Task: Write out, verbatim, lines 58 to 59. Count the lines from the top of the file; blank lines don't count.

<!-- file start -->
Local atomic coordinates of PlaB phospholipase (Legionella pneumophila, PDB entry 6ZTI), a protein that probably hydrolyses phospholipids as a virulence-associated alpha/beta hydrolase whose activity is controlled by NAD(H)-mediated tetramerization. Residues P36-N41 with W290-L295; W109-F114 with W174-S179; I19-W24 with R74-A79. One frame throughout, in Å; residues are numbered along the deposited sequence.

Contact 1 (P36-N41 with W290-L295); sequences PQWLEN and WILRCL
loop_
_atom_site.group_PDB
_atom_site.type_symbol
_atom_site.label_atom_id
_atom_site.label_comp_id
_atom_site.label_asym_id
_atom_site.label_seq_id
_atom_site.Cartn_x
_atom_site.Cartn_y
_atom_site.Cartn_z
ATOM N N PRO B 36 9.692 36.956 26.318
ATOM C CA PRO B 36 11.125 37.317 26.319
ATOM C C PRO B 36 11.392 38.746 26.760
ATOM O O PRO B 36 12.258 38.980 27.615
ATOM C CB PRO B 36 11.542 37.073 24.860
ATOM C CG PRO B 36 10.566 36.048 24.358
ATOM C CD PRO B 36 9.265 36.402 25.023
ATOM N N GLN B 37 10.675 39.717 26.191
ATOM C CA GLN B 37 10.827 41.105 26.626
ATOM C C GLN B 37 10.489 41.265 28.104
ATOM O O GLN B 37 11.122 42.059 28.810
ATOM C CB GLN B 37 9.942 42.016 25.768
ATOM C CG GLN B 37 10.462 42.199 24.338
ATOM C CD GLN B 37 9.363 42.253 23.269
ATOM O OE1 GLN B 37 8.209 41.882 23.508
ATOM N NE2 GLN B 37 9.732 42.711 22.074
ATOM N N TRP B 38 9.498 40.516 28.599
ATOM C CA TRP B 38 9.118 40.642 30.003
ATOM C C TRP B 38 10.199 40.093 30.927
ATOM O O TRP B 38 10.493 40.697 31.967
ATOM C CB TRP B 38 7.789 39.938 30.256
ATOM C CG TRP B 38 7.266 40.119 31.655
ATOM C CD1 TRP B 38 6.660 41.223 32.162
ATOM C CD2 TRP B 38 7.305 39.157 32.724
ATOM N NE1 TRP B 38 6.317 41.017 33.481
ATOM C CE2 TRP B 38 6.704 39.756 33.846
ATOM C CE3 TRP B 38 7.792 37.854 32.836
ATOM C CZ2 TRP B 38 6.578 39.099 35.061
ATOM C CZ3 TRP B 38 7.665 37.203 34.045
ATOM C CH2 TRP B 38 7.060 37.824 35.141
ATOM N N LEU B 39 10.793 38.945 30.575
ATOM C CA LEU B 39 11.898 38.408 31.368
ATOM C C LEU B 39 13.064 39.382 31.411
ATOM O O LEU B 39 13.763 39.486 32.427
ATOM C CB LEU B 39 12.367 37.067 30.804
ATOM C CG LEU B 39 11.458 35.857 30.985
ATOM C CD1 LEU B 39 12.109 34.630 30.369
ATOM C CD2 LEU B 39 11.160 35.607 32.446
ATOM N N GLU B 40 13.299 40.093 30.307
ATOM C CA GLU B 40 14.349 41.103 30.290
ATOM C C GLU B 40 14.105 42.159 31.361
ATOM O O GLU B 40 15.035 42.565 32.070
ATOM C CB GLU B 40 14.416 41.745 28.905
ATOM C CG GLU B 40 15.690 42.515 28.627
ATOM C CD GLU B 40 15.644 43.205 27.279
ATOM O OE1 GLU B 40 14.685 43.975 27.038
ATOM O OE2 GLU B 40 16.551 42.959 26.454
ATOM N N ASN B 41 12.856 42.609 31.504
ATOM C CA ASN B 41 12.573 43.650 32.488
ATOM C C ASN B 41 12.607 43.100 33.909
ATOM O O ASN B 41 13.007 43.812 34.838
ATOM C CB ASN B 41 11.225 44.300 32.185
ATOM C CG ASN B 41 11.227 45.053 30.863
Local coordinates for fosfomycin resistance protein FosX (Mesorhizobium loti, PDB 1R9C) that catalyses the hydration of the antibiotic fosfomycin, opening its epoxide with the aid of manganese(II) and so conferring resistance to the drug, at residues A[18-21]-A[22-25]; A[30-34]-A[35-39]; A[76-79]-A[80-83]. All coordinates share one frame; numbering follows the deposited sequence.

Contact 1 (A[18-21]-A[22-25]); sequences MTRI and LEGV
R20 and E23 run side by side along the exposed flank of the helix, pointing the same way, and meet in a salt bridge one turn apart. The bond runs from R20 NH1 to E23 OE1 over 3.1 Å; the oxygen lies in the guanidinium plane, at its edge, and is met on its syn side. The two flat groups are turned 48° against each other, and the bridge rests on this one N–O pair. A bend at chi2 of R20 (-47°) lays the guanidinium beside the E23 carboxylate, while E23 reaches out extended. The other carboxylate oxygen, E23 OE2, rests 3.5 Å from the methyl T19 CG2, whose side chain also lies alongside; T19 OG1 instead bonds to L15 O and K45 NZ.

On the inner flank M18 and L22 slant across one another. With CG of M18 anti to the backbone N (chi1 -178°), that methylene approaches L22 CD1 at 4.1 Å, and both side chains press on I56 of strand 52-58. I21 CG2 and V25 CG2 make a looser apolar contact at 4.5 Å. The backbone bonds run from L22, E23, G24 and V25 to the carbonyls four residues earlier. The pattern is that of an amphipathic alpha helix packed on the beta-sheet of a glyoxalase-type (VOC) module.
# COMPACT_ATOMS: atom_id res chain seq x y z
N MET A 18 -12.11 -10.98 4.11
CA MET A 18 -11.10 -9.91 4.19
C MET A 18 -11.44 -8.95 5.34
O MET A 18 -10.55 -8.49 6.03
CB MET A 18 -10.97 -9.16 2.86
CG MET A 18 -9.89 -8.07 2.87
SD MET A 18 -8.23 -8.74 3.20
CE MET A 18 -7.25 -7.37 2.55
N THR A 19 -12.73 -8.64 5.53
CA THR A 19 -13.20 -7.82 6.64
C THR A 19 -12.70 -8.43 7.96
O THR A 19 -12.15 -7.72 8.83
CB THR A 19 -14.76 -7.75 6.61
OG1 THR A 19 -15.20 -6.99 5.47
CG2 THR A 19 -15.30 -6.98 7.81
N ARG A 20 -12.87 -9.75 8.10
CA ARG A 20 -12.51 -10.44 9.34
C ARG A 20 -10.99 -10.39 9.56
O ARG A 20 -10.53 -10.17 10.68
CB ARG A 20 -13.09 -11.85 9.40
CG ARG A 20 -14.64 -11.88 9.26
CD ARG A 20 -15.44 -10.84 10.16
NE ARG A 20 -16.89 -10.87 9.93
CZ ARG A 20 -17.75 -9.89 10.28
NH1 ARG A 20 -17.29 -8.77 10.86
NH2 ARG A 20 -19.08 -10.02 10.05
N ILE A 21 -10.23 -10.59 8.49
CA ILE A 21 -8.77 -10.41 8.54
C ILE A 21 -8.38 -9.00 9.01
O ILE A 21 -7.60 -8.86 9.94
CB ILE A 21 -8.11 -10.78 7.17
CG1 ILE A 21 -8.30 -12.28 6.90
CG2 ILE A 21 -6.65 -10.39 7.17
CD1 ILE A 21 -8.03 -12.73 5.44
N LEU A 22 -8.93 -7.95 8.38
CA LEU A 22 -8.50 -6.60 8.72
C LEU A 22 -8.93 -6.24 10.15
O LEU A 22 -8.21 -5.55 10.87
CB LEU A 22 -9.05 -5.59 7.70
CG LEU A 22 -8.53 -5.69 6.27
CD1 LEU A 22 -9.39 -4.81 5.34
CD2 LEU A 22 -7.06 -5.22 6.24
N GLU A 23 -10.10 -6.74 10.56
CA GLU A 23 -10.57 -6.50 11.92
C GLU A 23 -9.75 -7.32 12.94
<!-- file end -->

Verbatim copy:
ATOM O OE1 GLU B 40 14.685 43.975 27.038
ATOM O OE2 GLU B 40 16.551 42.959 26.454